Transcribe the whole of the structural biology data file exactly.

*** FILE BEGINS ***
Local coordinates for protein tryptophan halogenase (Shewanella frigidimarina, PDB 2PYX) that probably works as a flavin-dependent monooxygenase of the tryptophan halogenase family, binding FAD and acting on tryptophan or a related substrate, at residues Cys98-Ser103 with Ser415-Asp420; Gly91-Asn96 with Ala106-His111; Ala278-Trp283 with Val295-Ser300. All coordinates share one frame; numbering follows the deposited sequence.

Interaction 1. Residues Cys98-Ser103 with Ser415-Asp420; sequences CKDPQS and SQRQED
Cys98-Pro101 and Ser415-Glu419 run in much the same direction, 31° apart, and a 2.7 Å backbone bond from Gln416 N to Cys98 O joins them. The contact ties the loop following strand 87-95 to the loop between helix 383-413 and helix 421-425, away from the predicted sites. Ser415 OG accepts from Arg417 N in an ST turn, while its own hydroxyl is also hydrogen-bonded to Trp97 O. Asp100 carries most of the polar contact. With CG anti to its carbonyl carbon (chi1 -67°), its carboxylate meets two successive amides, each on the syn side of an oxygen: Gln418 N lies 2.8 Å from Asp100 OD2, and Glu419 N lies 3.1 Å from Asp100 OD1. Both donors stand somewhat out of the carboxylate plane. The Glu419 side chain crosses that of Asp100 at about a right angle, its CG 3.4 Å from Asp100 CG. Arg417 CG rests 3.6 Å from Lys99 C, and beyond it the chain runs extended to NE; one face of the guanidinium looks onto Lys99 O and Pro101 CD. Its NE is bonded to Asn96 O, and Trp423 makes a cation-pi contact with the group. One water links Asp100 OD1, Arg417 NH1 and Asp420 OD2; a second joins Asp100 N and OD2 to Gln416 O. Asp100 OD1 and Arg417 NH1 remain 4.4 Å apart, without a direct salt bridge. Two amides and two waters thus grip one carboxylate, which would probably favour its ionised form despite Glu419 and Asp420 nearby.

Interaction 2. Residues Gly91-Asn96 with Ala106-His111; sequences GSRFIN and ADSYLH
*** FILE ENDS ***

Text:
Local coordinates for protein tryptophan halogenase (Shewanella frigidimarina, PDB 2PYX) that probably works as a flavin-dependent monooxygenase of the tryptophan halogenase family, binding FAD and acting on tryptophan or a related substrate, at residues Cys98-Ser103 with Ser415-Asp420; Gly91-Asn96 with Ala106-His111; Ala278-Trp283 with Val295-Ser300. All coordinates share one frame; numbering follows the deposited sequence.

Interaction 1. Residues Cys98-Ser103 with Ser415-Asp420; sequences CKDPQS and SQRQED
Cys98-Pro101 and Ser415-Glu419 run in much the same direction, 31° apart, and a 2.7 Å backbone bond from Gln416 N to Cys98 O joins them. The contact ties the loop following strand 87-95 to the loop between helix 383-413 and helix 421-425, away from the predicted sites. Ser415 OG accepts from Arg417 N in an ST turn, while its own hydroxyl is also hydrogen-bonded to Trp97 O. Asp100 carries most of the polar contact. With CG anti to its carbonyl carbon (chi1 -67°), its carboxylate meets two successive amides, each on the syn side of an oxygen: Gln418 N lies 2.8 Å from Asp100 OD2, and Glu419 N lies 3.1 Å from Asp100 OD1. Both donors stand somewhat out of the carboxylate plane. The Glu419 side chain crosses that of Asp100 at about a right angle, its CG 3.4 Å from Asp100 CG. Arg417 CG rests 3.6 Å from Lys99 C, and beyond it the chain runs extended to NE; one face of the guanidinium looks onto Lys99 O and Pro101 CD. Its NE is bonded to Asn96 O, and Trp423 makes a cation-pi contact with the group. One water links Asp100 OD1, Arg417 NH1 and Asp420 OD2; a second joins Asp100 N and OD2 to Gln416 O. Asp100 OD1 and Arg417 NH1 remain 4.4 Å apart, without a direct salt bridge. Two amides and two waters thus grip one carboxylate, which would probably favour its ionised form despite Glu419 and Asp420 nearby.

Interaction 2. Residues Gly91-Asn96 with Ala106-His111; sequences GSRFIN and ADSYLH